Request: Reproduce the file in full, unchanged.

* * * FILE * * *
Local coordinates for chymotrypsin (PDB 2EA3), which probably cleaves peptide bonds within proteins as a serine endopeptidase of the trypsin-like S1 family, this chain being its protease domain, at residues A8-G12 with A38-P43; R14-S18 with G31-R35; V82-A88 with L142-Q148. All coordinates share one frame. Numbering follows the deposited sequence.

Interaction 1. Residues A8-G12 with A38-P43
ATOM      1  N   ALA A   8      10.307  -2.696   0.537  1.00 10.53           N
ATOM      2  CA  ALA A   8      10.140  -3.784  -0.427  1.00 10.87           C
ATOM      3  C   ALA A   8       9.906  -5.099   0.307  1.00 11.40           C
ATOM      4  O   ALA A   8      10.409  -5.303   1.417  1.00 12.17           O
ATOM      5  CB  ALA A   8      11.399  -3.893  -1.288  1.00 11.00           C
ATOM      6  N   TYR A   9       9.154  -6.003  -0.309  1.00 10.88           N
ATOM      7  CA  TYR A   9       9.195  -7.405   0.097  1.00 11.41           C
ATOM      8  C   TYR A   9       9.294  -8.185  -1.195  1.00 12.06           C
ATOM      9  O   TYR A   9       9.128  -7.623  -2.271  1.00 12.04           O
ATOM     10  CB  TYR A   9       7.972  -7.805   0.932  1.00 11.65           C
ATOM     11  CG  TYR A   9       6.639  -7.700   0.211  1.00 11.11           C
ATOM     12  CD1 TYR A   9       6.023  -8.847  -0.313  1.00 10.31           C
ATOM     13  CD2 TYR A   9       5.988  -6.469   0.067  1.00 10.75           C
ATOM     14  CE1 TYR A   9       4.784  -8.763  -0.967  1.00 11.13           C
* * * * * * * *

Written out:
Local coordinates for chymotrypsin (PDB 2EA3), which probably cleaves peptide bonds within proteins as a serine endopeptidase of the trypsin-like S1 family, this chain being its protease domain, at residues A8-G12 with A38-P43; R14-S18 with G31-R35; V82-A88 with L142-Q148. All coordinates share one frame. Numbering follows the deposited sequence.

Interaction 1. Residues A8-G12 with A38-P43
ATOM      1  N   ALA A   8      10.307  -2.696   0.537  1.00 10.53           N
ATOM      2  CA  ALA A   8      10.140  -3.784  -0.427  1.00 10.87           C
ATOM      3  C   ALA A   8       9.906  -5.099   0.307  1.00 11.40           C
ATOM      4  O   ALA A   8      10.409  -5.303   1.417  1.00 12.17           O
ATOM      5  CB  ALA A   8      11.399  -3.893  -1.288  1.00 11.00           C
ATOM      6  N   TYR A   9       9.154  -6.003  -0.309  1.00 10.88           N
ATOM      7  CA  TYR A   9       9.195  -7.405   0.097  1.00 11.41           C
ATOM      8  C   TYR A   9       9.294  -8.185  -1.195  1.00 12.06           C
ATOM      9  O   TYR A   9       9.128  -7.623  -2.271  1.00 12.04           O
ATOM     10  CB  TYR A   9       7.972  -7.805   0.932  1.00 11.65           C
ATOM     11  CG  TYR A   9       6.639  -7.700   0.211  1.00 11.11           C
ATOM     12  CD1 TYR A   9       6.023  -8.847  -0.313  1.00 10.31           C
ATOM     13  CD2 TYR A   9       5.988  -6.469   0.067  1.00 10.75           C
ATOM     14  CE1 TYR A   9       4.784  -8.763  -0.967  1.00 11.13           C